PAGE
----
For some seniors, depression can be a sign of spring

As spring arrives and rejuvenates the landscape, it would seem to be the least likely season for depression to appear. Winter’s end and spring’s increase in daylight hours are typically uplifting events, associated with renewal, rebirth and joy. Yet for many seniors, spring can trigger or exacerbate the dark feelings and lethargy of depression.

How does depression differ from the winter blues or general feelings of sadness? It’s natural for everyone to feel sad or “in a funk” from time to time. It’s a part of life. Depression, however, is a clinical state that persistently affects every aspect of daily life, relationships and behavior. Its most common signs include withdrawal, fatigue, isolation and disturbances of sleep patterns. In many cases, weight loss and memory loss, physical aches and pains or decreased attention to personal hygiene can signal that a senior is depressed. 

While depression doesn’t discriminate, seniors can be particularly vulnerable simply because the aging process involves additional pressures and conditions far less common among younger sets. The physical limitations and long stretches of solitude many seniors experience can trigger depression, as can declining health. When mobility decreases, for example, the resulting increase in dependence on others can lead seniors to feel helpless or out of control. Losing the ability to drive can be a significant change which contributes to feelings of low self-esteem and loss of purpose.

Loss, too, can trigger depression. With age comes the loss of friends, family members and spouses, resulting in fewer social opportunities, increased isolation and a growing awareness of one’s mortality.

But why does depression often manifest in the spring?


First, brighter daylight and longer days can leave seniors feeling more exposed and vulnerable than they did while “hibernating” at home during the cold, darker winter months, which lend themselves well to seclusion. Spring’s bright intensity can feel overwhelming to those seniors who may already be suffering from anxiety, driving them to seek refuge indoors or in bed.

Second, spring is a time when people are naturally inclined to become more active. This makes seniors more aware of their own physical limitations. The season also sets an expectation of “feeling better.”  But for seniors, this doesn’t mean their health or physical condition will suddenly improve. Likewise, springtime is often associated with cleaning and tackling other chores, and this may be a painful reminder to seniors of their dependence or frailty. All of these things can stir up feelings of discouragement and sadness.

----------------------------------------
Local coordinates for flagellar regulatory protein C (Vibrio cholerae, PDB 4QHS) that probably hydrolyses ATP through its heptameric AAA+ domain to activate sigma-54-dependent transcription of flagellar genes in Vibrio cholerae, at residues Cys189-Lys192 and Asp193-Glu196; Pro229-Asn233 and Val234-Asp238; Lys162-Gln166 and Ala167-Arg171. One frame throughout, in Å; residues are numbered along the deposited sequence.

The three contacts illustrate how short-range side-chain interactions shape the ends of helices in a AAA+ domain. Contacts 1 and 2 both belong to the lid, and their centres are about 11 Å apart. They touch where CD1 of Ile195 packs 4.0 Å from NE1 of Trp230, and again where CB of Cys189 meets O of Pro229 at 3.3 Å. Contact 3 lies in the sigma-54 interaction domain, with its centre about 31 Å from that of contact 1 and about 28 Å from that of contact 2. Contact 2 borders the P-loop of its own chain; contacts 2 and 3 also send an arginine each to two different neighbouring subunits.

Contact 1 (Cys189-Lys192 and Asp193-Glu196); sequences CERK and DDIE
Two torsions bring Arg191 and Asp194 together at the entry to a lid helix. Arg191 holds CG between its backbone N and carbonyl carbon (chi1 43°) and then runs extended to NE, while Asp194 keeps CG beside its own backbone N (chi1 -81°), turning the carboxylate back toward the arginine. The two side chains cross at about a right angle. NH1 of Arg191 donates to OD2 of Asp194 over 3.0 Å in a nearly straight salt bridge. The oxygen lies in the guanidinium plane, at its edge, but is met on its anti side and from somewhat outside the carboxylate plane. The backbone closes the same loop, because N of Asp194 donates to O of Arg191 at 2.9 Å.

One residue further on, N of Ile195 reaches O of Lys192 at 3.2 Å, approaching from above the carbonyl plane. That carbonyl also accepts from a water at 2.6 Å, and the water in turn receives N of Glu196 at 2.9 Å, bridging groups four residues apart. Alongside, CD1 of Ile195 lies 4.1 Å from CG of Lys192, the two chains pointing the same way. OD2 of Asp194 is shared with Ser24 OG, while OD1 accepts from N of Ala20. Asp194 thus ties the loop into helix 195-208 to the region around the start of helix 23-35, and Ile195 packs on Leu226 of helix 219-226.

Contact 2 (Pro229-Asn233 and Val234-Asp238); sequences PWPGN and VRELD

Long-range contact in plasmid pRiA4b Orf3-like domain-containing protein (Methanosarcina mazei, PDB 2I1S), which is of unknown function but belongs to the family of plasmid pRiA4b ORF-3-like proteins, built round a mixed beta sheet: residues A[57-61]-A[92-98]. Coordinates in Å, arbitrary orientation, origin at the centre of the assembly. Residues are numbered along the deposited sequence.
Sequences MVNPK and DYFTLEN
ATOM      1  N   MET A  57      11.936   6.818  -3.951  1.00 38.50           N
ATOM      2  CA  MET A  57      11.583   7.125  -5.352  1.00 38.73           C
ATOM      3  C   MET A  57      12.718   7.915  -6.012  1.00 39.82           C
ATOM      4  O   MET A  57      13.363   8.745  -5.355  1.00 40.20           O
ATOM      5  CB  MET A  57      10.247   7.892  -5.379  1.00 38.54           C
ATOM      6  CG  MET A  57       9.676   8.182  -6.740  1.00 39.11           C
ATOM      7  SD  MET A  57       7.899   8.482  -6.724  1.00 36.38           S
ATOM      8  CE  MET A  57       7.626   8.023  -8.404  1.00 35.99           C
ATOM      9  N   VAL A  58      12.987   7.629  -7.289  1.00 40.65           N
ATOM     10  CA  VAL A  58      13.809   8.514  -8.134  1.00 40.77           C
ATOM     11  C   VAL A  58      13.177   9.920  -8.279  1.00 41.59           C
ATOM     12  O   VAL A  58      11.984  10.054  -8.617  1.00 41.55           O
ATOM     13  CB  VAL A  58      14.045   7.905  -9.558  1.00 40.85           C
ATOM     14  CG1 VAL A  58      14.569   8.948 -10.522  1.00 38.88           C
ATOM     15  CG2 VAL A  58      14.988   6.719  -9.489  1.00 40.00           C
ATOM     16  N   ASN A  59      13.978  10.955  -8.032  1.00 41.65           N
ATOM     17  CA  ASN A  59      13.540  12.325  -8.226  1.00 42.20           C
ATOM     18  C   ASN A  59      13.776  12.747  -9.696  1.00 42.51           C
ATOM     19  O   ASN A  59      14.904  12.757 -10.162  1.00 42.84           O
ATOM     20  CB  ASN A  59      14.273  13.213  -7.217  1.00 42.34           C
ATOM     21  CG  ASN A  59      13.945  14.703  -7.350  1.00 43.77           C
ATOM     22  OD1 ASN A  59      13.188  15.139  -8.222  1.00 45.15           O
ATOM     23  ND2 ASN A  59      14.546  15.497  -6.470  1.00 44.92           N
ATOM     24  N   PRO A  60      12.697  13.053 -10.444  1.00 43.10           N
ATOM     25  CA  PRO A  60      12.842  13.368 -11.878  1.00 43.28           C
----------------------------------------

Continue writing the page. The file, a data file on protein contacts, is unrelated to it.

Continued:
Caregivers or family members can help depressed seniors first by recognizing the signs or symptoms. Because today’s seniors grew up when depression was considered a character flaw and, certainly, a burden not to be shared or disclosed to anyone, they’re unlikely to come forward and express depressed feelings. So it’s crucial for loved ones and caregivers to observe a senior’s routine as well as his or her physical and mental state, remaining attentive to any of the signs mentioned earlier. 

Because other medical conditions such as strokes or Parkinson’s, cancer, heart disease and dementia have symptoms that overlap with those of depression, family members and caregivers should watch for signs of those that typically don’t overlap: withdrawal, decreased attention to personal hygiene and indifference to favorite activities.

Once recognized, depression is treatable. The process begins with communication.  Acknowledging in advance that depression may occur—especially if there has been a pattern of it in the past—and being ready to help the senior seek appropriate treatment can mean the difference between a prolonged struggle and improvement. 

Seeking professional help is also key.  If it’s unclear whether depression, disease or a physical ailment is the reason for a senior’s decline, family members or caregivers should contact the individual’s primary care physician and schedule a physical exam to rule out other potential conditions.

Once depression has been identified, enlist the services of geriatric counselors, physicians, family members or friends who can help support the senior through a diagnosis and treatment. Geriatric care managers make a tremendous difference in the quality of the experience and the results by overseeing and coordinating the elements of a diagnosis and treatment process. This ensures that each step of the way, from keeping appointments to taking medications, nothing slips through the cracks. 

With proper treatment, thoughtful action and consistent support, depression can lift, bringing vast improvement to a senior’s quality of life and to his or her relationships with loved ones—as well as the simple pleasure of enjoying spring.

Steve Barlam, LCSW is Chief Professional Officer and co-founder of LivHOME, a home care provider, in 1999. Since 1984, Barlam has worked exclusively in the field of geriatric care management as a Certified Care Manager and Licensed Clinical Social Worker. He is past president of the National Association of Professional Geriatric Care Managers and is he is actively involved in the professional credentialing process for care managers through the National Academy of Certified Care Managers.


Topics: Articles , Clinical